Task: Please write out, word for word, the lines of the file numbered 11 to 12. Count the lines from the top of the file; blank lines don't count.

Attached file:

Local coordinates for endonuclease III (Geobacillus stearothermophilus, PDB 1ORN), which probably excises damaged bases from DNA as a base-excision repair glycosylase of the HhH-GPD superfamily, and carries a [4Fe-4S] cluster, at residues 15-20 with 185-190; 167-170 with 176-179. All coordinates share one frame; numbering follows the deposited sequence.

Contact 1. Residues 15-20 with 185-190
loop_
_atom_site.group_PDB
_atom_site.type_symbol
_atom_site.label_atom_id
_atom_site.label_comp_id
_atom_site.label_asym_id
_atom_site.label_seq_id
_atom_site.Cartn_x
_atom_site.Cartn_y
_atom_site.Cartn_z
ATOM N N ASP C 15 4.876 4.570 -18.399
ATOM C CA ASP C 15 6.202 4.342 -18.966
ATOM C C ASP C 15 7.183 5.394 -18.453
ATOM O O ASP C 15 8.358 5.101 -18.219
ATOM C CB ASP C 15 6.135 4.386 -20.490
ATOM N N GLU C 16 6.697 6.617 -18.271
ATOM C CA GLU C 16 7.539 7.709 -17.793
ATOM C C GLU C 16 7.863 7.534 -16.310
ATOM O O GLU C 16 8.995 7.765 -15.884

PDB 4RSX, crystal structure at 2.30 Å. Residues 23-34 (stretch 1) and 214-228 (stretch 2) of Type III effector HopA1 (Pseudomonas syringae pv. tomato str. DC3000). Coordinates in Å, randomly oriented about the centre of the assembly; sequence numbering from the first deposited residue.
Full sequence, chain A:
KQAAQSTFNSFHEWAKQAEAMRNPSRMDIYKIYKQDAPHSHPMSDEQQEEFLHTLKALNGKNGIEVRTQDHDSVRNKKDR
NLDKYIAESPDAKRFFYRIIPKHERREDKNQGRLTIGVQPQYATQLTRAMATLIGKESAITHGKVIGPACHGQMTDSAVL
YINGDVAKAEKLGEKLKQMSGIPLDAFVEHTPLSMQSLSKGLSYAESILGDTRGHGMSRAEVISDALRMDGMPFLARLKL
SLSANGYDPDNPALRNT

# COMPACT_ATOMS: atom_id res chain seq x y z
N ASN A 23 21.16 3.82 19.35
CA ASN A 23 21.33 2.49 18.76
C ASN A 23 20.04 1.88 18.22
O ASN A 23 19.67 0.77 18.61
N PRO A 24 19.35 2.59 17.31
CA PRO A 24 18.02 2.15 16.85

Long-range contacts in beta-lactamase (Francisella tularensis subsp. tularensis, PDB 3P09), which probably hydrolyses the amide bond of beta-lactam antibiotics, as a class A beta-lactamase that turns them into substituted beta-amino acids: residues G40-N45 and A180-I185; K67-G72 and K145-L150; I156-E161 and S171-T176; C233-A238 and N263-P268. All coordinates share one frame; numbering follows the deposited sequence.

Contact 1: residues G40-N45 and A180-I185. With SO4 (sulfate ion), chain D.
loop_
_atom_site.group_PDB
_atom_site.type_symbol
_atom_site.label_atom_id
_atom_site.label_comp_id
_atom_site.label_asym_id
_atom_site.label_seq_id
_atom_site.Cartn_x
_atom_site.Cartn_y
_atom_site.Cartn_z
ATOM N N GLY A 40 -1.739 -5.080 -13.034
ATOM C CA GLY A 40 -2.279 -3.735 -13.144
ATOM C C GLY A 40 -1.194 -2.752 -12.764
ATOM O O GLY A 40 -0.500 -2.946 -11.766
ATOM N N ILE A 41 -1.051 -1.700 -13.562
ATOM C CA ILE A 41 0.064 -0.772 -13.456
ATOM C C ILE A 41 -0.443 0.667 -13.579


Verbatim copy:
_atom_site.Cartn_y
_atom_site.Cartn_z